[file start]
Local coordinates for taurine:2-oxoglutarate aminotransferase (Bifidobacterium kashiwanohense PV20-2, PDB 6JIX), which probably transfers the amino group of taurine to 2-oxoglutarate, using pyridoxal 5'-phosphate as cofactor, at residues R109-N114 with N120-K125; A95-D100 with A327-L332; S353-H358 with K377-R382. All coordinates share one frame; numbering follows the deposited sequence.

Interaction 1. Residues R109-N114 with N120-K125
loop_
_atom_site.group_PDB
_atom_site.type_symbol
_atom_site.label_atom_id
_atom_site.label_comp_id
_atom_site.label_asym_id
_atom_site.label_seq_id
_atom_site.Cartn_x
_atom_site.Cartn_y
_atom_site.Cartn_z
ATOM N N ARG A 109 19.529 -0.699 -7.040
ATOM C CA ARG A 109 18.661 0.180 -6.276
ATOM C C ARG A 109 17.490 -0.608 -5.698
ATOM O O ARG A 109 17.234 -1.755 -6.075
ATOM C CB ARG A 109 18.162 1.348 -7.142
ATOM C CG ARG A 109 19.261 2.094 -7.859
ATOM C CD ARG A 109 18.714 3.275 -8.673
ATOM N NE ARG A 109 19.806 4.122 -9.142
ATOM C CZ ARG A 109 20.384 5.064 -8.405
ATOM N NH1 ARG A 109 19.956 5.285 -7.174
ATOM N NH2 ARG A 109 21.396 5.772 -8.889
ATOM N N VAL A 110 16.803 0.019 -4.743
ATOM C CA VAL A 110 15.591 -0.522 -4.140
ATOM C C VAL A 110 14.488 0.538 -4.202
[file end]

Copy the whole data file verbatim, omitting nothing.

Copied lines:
Local coordinates for taurine:2-oxoglutarate aminotransferase (Bifidobacterium kashiwanohense PV20-2, PDB 6JIX), which probably transfers the amino group of taurine to 2-oxoglutarate, using pyridoxal 5'-phosphate as cofactor, at residues R109-N114 with N120-K125; A95-D100 with A327-L332; S353-H358 with K377-R382. All coordinates share one frame; numbering follows the deposited sequence.

Interaction 1. Residues R109-N114 with N120-K125
loop_
_atom_site.group_PDB
_atom_site.type_symbol
_atom_site.label_atom_id
_atom_site.label_comp_id
_atom_site.label_asym_id
_atom_site.label_seq_id
_atom_site.Cartn_x
_atom_site.Cartn_y
_atom_site.Cartn_z
ATOM N N ARG A 109 19.529 -0.699 -7.040
ATOM C CA ARG A 109 18.661 0.180 -6.276
ATOM C C ARG A 109 17.490 -0.608 -5.698
ATOM O O ARG A 109 17.234 -1.755 -6.075
ATOM C CB ARG A 109 18.162 1.348 -7.142
ATOM C CG ARG A 109 19.261 2.094 -7.859
ATOM C CD ARG A 109 18.714 3.275 -8.673
ATOM N NE ARG A 109 19.806 4.122 -9.142
ATOM C CZ ARG A 109 20.384 5.064 -8.405
ATOM N NH1 ARG A 109 19.956 5.285 -7.174
ATOM N NH2 ARG A 109 21.396 5.772 -8.889
ATOM N N VAL A 110 16.803 0.019 -4.743
ATOM C CA VAL A 110 15.591 -0.522 -4.140
ATOM C C VAL A 110 14.488 0.538 -4.202